This weekend marks the long awaited first grand prix of the Formula One season. Down in Melbourne, Australia, the lights will finally go out to kickstart the race for the 2013 World Championship.
Last year’s championship was one of the closest and most competitive in the history of the sport, with seven different winners in the first seven races – an all time record – which became eight when Kimi Raikkonen took victory later in the season.
This season looks set to be even closer, with rules remaining the same, performance gains become ever smaller as teams reach the very edge of the potential of the rules. Also Pirelli has constructed a new range of tyres with the aim of 2 and 3 stop races becoming the norm. This was in response to criticism from some fans after a run of one stop races later in the season. Testing has shown the new tyres to be very delicate but more predictable and less erratic than the early 2012 versions which will surely come as a relief to the teams.
Predictions currently fill the F1 news-sites and magazines, but the only prediction that you can be confident about is that no-one, not even the team’s technical directors, know who the contenders will be.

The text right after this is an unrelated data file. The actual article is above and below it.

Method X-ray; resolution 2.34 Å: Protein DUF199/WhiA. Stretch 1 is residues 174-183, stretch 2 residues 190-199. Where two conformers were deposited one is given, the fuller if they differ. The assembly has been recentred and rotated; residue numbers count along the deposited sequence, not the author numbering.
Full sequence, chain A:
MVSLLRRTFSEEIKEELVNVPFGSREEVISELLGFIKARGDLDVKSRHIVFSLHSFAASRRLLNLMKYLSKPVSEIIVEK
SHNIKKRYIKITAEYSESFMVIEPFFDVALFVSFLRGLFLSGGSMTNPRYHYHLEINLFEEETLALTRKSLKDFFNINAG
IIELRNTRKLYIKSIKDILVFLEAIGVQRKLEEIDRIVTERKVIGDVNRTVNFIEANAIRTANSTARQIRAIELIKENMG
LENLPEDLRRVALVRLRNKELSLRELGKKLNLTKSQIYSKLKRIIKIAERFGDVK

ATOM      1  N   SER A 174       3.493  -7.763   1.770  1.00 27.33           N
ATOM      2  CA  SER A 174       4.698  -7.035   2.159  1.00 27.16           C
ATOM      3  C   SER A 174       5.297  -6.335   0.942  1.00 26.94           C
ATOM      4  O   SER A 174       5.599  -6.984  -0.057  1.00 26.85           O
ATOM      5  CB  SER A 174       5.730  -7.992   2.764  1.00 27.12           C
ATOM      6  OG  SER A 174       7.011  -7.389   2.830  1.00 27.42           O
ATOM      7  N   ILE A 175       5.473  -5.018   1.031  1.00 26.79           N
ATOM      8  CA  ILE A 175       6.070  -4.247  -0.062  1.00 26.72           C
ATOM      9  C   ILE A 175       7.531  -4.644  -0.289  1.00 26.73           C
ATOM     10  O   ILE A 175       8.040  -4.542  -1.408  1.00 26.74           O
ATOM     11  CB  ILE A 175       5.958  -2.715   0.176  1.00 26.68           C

Actually such is the current development rate of F1 that even the form for the first race is unlikely to tell us who will be on form come the final part of the season at the long-haul Asian races.
The big three teams – Ferrari, Red Bull and McLaren – are all looking strong even if McLaren do seem slightly concerned that their car is lacking consistency in its pace.
These look likely to be joined in the battle for the championship by Lotus, led by Kimi Raikkonen – revitalised after his two year break, and Mercedes; boosted by the addition of one of the biggest names in F1, Lewis Hamilton.
These five teams appear to have a slight performance advantage over the remaining six teams. Williams, Sauber and Force India all look strong with Toro Rosso having made significant gains over the winter after the arrival of a new technical chief, former Sauber man James Key.
The midfield teams lack a couple of tenths to the bigger teams, however good tyre understanding and management or a bit of luck could, in a field so close, see them achieving the occasional podium.
Lagging behind the group, Caterham and Marussia look set to continue their quest for a single point. At the moment only an attrition filled race would bring such a result, but the two teams should edge closer to the midfield throughout the season.
The form of the teams may decide who is challenging and who isn’t but this weekend it’s finally the turn of the drivers to take their place in the limelight.